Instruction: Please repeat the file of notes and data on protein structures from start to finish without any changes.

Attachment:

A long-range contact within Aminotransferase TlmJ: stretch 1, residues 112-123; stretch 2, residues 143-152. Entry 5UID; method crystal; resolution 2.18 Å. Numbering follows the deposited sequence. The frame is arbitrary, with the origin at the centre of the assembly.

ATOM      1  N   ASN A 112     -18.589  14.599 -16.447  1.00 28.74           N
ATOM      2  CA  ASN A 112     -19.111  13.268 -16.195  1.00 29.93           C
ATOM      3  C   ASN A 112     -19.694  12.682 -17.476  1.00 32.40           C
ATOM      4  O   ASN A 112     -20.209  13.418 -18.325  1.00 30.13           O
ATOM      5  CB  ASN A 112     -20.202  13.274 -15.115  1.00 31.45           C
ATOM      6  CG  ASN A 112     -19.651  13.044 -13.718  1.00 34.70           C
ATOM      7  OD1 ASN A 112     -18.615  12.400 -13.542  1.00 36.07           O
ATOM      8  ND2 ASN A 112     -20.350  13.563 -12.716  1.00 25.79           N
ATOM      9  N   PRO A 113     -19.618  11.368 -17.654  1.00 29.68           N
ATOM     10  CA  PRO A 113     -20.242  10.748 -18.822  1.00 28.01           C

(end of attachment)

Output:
A long-range contact within Aminotransferase TlmJ: stretch 1, residues 112-123; stretch 2, residues 143-152. Entry 5UID; method crystal; resolution 2.18 Å. Numbering follows the deposited sequence. The frame is arbitrary, with the origin at the centre of the assembly.

ATOM      1  N   ASN A 112     -18.589  14.599 -16.447  1.00 28.74           N
ATOM      2  CA  ASN A 112     -19.111  13.268 -16.195  1.00 29.93           C
ATOM      3  C   ASN A 112     -19.694  12.682 -17.476  1.00 32.40           C
ATOM      4  O   ASN A 112     -20.209  13.418 -18.325  1.00 30.13           O
ATOM      5  CB  ASN A 112     -20.202  13.274 -15.115  1.00 31.45           C
ATOM      6  CG  ASN A 112     -19.651  13.044 -13.718  1.00 34.70           C
ATOM      7  OD1 ASN A 112     -18.615  12.400 -13.542  1.00 36.07           O
ATOM      8  ND2 ASN A 112     -20.350  13.563 -12.716  1.00 25.79           N
ATOM      9  N   PRO A 113     -19.618  11.368 -17.654  1.00 29.68           N
ATOM     10  CA  PRO A 113     -20.242  10.748 -18.822  1.00 28.01           C